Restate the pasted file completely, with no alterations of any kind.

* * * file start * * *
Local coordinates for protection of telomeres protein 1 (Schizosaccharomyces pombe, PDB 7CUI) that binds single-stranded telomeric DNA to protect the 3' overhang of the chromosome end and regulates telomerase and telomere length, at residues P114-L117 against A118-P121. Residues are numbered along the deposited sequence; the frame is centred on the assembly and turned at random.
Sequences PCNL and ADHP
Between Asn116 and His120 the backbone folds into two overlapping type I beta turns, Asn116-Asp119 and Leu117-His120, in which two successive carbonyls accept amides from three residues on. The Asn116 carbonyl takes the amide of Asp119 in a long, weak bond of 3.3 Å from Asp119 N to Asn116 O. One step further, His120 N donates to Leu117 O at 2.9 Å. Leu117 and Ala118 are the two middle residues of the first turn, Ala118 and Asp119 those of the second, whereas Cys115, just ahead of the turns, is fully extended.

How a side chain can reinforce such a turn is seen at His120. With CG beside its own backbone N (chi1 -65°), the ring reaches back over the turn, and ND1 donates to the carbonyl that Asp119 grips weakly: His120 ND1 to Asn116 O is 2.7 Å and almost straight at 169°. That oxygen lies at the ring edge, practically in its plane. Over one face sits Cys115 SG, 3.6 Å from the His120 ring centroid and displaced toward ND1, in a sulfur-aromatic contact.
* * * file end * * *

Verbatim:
Local coordinates for protection of telomeres protein 1 (Schizosaccharomyces pombe, PDB 7CUI) that binds single-stranded telomeric DNA to protect the 3' overhang of the chromosome end and regulates telomerase and telomere length, at residues P114-L117 against A118-P121. Residues are numbered along the deposited sequence; the frame is centred on the assembly and turned at random.
Sequences PCNL and ADHP
Between Asn116 and His120 the backbone folds into two overlapping type I beta turns, Asn116-Asp119 and Leu117-His120, in which two successive carbonyls accept amides from three residues on. The Asn116 carbonyl takes the amide of Asp119 in a long, weak bond of 3.3 Å from Asp119 N to Asn116 O. One step further, His120 N donates to Leu117 O at 2.9 Å. Leu117 and Ala118 are the two middle residues of the first turn, Ala118 and Asp119 those of the second, whereas Cys115, just ahead of the turns, is fully extended.

How a side chain can reinforce such a turn is seen at His120. With CG beside its own backbone N (chi1 -65°), the ring reaches back over the turn, and ND1 donates to the carbonyl that Asp119 grips weakly: His120 ND1 to Asn116 O is 2.7 Å and almost straight at 169°. That oxygen lies at the ring edge, practically in its plane. Over one face sits Cys115 SG, 3.6 Å from the His120 ring centroid and displaced toward ND1, in a sulfur-aromatic contact.